Plan Commissioner Prandeep Bhat then brought up an email received from an employee of the U.S. Fish and Wildlife Service to the Plan Commissioners that Bhat said seemed to contradict what was being said by Barrett.
“So I was wondering, why is there a contradiction there?” He said of the email that Commissioners had received. The area for Mississippi Landings II is in a high potential area for the Rusty Patch Bumble Bee, where presence should be presumed for Section 7 purposes under the ESA.
“Is yours dated January 20, 2024?” Barrett asked of Commissioner Bhat’s email letter, receiving an affirmative response.
“If you look at the comment or determination, it’s contradicting,” he said.
“And I would say the reason it’s contradictory, and I thank the person for highlighting that. Number 10 of my form and number 10 of their form would be different.” Barrett then read from the form.
“It says, ‘does your project have the potential to impact a riparian zone or indirectly impact a stream or river? Through cut and fill, horizontal directional drilling, construction, vegetation removal, pesticide or fertilizer application, discharge, runoff of sediment or pollutants increase in erosion.” Barrett then explained the divergence.
“And if the stormwater plan is followed, if the erosion control plan is followed, those things will not occur,” she told Bhat. “The applicant would not be given a permit for his project from the city or the watershed district if they felt those things would occur.”
Barrett said she didn’t think it would cause sedimentation because she knew that a stormwater plan was in place, then clarified with chair Evan Frazier that anyone could go online to the Department of the Interior and fill in the coordinates for the worksheet, filling in their own answers.
Following the presentation by Barrett, it was question time from the Plan Commission, with Chair Evan Frazier asked Schmitz the particulars of mass-site grading as covered earlier.
“My engineer friends are giving me the eye because I’m going to give the planner version, but basically every inch of the site was graded,” Schmitz replied of the golf course age. Jessica Fisher then asked if the earlier environmental work had been done after the golf course came, receiving a negative answer.
From commissioner questions it was into public comment, of which there was plenty, being capped at three minutes a person.
Below are some of the many comments made.
Eric Dammer of Cottage Grove:
“I rise in opposition to the proposed development. I believe in preserving that which is best in a community, preserving it for those who come after us. Now the arguments that are going to develop here are not new arguments that haven’t been done before for generations, right? 100 years ago there was a battle in Minnesota. On one side there was powerful industrial interests led by a gentleman named Edward Backus and their plan was to construct a series of dams on the Rainy River watershed. And they were going to control the water flow through Backus’ hydroelectric dam in International Falls. Now he promised great things: there would be great benefits to the community, there was going to be improvements to the natural environment by these huge impoundment lakes and stuff like that. And their side had money and political influence on their side.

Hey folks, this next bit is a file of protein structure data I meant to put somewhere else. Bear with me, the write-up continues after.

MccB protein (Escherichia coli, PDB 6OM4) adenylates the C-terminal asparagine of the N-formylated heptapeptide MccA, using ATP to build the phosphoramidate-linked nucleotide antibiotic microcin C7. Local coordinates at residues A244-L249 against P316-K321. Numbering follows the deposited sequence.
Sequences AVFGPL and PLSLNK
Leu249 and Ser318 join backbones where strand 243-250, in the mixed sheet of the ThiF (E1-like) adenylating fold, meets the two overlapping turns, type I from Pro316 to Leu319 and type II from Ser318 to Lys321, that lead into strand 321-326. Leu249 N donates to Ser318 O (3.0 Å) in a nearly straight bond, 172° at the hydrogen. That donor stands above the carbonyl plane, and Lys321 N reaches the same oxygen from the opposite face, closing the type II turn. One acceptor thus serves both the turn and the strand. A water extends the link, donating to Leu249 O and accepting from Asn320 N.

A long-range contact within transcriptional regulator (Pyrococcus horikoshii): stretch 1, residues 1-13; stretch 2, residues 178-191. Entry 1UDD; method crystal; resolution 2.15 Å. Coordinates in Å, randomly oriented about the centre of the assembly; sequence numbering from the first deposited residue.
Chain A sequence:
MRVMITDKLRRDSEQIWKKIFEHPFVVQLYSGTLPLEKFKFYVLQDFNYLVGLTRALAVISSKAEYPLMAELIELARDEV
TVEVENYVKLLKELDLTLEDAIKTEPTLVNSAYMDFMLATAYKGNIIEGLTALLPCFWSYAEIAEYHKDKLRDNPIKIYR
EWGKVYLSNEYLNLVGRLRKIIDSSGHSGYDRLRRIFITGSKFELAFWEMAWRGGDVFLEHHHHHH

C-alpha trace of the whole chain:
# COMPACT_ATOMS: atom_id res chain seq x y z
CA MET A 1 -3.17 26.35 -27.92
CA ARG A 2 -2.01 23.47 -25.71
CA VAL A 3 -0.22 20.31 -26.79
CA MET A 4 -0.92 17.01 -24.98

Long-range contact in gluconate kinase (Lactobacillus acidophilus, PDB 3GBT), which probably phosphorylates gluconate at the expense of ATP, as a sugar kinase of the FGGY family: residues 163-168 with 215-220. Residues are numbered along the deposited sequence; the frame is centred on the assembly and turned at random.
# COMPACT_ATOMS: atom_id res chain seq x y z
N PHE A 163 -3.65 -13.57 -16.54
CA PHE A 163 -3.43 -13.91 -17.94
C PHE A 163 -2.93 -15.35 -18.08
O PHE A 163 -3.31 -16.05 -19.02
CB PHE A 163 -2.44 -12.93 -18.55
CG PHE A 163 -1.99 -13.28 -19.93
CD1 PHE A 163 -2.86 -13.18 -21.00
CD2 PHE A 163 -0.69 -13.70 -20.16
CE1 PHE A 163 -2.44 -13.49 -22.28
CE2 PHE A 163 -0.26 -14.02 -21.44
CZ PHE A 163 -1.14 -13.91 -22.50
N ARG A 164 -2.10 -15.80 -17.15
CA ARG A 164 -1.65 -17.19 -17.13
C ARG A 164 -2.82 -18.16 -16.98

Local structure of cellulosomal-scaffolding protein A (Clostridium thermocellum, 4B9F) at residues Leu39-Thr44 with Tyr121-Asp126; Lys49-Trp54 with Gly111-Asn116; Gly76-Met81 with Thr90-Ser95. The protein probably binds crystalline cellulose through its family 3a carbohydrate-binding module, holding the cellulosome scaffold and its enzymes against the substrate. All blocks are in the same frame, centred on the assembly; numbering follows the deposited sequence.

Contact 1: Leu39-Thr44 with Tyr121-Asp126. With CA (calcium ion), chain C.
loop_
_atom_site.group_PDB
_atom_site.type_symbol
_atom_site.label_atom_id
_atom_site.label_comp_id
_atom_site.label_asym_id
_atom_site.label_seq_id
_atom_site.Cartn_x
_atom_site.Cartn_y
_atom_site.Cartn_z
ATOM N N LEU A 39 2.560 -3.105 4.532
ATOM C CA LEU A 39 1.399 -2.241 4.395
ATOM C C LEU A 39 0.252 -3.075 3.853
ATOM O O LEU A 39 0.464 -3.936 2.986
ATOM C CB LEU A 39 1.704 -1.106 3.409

On the other side was an ad hoc group led by an Ivy League educated self taught naturalist named Ernest Oberhauser. And what they had was a powerful vision. And that vision was that you preserve places in a state of nature so people in that generation and future generations can connect with the land and rejuvenate and renew their souls and their spirits. Now we know that Oberhauser’s side won that battle right? But what if it had been a little different and the other side had won? Today we’d be questioning the judgement of the leadership of that era, as we’d be facing the huge task of tearing down those dams and rehabilitating those lost waterfalls and river rapids and thousands of islands drowned under those lakes. That land was the land that became the BWCA, that jewel of northern Minnesota. That land was land that Backus claimed was of no particular value to even be considered.
Now what are people going to think of this little argument going on here 100 years from now? Are they going to thank us for another nondescript housing development lost in a sea of nondescript housing developments? Or instead will they appreciate us for having the vision to preserve what was best in our community, and leave them open and accessible places to easily experience the waters of the Mississippi River, to be in nature and renew their spirit? We ask that you have the vision to create a work as worthy of the canvas you’ve been provided with.”
Dave Olson of Cottage Grove:
“Chair and Commission members, thank you for allowing me to share my perspective on this application before you tonight. I understand that your job is to make sure it complies with all of the codes and ordinances in our city. And I’m pretty confident that our city staff wouldn’t have it in front of you today if it didn’t. So I’m pretty sure I know how this vote’s going to go and I understand why it needs to go that way. I also want to thank each and every one of you for doing this hard, hard work on behalf of the rest of us who live in Cottage Grove, so thank you very much.
Council member Khambata, you can see and I think you’re going to hear that there’s a whole lot of dedicated citizens that are concerned and motivated to try to prevent this project from happening. And I would only ask that you share that with your fellow council members and the mayor when it comes time for this to go through on the consent agenda.